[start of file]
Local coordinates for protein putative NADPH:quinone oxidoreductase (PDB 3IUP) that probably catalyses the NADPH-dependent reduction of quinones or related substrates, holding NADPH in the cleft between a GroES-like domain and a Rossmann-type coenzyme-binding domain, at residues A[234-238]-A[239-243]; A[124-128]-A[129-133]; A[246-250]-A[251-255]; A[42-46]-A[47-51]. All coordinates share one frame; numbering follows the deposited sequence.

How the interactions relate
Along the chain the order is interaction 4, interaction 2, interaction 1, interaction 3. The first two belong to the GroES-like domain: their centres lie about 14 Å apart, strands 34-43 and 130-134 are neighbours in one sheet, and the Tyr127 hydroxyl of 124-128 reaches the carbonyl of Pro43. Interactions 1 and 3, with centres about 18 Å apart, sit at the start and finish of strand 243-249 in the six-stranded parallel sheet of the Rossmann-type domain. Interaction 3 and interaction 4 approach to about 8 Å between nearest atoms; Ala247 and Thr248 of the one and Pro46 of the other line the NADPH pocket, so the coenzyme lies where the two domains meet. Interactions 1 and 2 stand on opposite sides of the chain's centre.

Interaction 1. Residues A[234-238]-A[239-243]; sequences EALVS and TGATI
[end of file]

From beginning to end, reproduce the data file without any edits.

Local coordinates for protein putative NADPH:quinone oxidoreductase (PDB 3IUP) that probably catalyses the NADPH-dependent reduction of quinones or related substrates, holding NADPH in the cleft between a GroES-like domain and a Rossmann-type coenzyme-binding domain, at residues A[234-238]-A[239-243]; A[124-128]-A[129-133]; A[246-250]-A[251-255]; A[42-46]-A[47-51]. All coordinates share one frame; numbering follows the deposited sequence.

How the interactions relate
Along the chain the order is interaction 4, interaction 2, interaction 1, interaction 3. The first two belong to the GroES-like domain: their centres lie about 14 Å apart, strands 34-43 and 130-134 are neighbours in one sheet, and the Tyr127 hydroxyl of 124-128 reaches the carbonyl of Pro43. Interactions 1 and 3, with centres about 18 Å apart, sit at the start and finish of strand 243-249 in the six-stranded parallel sheet of the Rossmann-type domain. Interaction 3 and interaction 4 approach to about 8 Å between nearest atoms; Ala247 and Thr248 of the one and Pro46 of the other line the NADPH pocket, so the coenzyme lies where the two domains meet. Interactions 1 and 2 stand on opposite sides of the chain's centre.

Interaction 1. Residues A[234-238]-A[239-243]; sequences EALVS and TGATI